In Germany, years ago, women went to market more frequently than we do here, since their fridges were so much smaller. They used baskets to carry their purchases, a la Little Red Riding Hood. I hated mine because it snagged my stockings, but I still have it and use it to hold magazines. There are creative ways of reducing plastic bags, but it takes getting used to.

  17. 17
    Chimera Says:

    Another way around the problem of kitty litter is to use flushable litter. We used one called S’Wheat Scoop. We’ll never use the clay stuff again! Not only is is flushable, but it’s odor-free. Nary a nasal twitch. It’s made from wheat husks. Google the name and read about it. Then ask the pet store owners what they think of it (they will get feedback from their own customers).

    Furoshiki — what a great idea! I have done this on occasion (if I sometimes forget to carry a bag, I never forget to carry a bandana or handkerchief), but I didn’t know there was a name for it!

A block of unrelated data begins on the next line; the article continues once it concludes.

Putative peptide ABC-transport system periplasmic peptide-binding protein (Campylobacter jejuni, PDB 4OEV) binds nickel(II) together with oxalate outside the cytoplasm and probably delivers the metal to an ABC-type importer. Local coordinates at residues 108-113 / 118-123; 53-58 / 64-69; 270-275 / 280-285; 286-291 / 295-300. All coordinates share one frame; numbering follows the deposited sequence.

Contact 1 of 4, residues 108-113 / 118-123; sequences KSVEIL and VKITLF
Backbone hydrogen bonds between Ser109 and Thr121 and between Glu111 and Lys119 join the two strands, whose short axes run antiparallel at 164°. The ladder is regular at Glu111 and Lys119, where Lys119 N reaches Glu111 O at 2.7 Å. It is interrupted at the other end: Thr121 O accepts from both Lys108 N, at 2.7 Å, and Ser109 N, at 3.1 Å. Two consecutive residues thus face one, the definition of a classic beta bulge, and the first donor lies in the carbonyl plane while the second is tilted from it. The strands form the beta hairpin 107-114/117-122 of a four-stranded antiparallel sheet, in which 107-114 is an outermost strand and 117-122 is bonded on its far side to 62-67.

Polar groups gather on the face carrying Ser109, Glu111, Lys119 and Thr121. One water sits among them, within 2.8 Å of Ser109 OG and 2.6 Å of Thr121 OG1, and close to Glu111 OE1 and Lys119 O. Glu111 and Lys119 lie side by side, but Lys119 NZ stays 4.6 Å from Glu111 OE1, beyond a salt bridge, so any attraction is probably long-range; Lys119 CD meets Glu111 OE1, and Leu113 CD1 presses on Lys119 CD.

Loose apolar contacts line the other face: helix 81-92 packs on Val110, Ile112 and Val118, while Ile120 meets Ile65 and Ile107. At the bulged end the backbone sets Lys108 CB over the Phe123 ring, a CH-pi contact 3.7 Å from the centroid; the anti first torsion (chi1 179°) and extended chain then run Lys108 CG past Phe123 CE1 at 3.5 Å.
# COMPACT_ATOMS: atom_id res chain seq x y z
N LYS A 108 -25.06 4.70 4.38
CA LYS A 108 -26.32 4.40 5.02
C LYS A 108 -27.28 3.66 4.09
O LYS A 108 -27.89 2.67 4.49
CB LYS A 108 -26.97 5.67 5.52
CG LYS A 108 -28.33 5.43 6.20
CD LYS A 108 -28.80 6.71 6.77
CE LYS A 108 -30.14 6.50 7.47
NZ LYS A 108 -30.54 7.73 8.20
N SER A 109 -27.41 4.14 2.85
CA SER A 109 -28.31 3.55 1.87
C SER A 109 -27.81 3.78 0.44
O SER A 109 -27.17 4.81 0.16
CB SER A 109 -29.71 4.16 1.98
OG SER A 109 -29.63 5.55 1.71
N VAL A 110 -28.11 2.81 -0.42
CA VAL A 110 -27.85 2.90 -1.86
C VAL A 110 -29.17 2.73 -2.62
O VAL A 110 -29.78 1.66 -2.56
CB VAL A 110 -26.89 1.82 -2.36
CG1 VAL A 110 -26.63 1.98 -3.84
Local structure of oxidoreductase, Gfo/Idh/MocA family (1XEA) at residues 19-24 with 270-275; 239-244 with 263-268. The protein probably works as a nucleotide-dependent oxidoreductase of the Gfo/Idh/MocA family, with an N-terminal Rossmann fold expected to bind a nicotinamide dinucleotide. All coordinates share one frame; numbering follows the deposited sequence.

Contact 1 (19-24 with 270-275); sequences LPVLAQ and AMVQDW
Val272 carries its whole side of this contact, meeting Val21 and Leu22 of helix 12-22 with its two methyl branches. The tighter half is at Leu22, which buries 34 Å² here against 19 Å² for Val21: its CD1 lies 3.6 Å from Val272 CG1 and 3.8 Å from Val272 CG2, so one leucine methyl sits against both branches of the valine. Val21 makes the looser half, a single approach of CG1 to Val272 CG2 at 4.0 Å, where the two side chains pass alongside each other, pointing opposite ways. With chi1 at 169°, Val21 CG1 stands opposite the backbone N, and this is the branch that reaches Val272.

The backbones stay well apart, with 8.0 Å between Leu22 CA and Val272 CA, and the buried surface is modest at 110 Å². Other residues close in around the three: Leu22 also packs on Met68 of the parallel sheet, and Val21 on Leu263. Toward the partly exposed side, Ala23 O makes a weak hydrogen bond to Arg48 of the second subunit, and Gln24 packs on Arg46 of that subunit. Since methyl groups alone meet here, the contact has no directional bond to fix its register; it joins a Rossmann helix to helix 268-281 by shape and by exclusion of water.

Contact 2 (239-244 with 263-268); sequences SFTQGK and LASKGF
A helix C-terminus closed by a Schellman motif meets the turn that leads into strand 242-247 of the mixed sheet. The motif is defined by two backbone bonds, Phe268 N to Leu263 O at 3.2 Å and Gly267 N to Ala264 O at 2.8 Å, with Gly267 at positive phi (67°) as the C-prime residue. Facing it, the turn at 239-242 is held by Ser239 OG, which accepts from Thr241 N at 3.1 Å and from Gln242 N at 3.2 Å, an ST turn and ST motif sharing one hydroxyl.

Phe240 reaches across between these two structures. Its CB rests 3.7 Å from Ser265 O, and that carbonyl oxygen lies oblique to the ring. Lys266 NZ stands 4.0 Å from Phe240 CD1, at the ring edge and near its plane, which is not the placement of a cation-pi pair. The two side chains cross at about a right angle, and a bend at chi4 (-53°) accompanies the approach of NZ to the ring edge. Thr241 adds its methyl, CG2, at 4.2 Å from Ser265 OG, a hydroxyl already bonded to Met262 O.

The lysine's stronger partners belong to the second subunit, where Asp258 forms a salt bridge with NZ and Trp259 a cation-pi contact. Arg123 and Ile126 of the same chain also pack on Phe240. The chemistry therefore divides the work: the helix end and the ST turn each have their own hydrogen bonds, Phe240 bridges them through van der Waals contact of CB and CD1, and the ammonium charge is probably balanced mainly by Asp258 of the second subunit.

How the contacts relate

18. 18
    Peter LeBlanc Says:

    Hi Paul, thanks for your suggestion about burying my dogs pooh. I do have back yard, however that may be practical in the summer. However there are thousands of dog owners here in Quebec and everywhere who dont have back yards. My thoughts are poop and scoop and flush it down the toilet. Anyone agree.

    Poor Peter

  19. 19
    ... Says:

    shatap bitch

  20. 20
    Dave Says:

    yes the should be banned
    but what about picking up my dogs dropping
    cause i cant use like paper bags

  21. 21
    Jenna Says:

    the government should start $ instead of cents for plastic bags
    dont you think Paul

  22. 22
    cool Says:

    u people suck

  23. 23
    cool Says:

    you guys talk shit and go to hell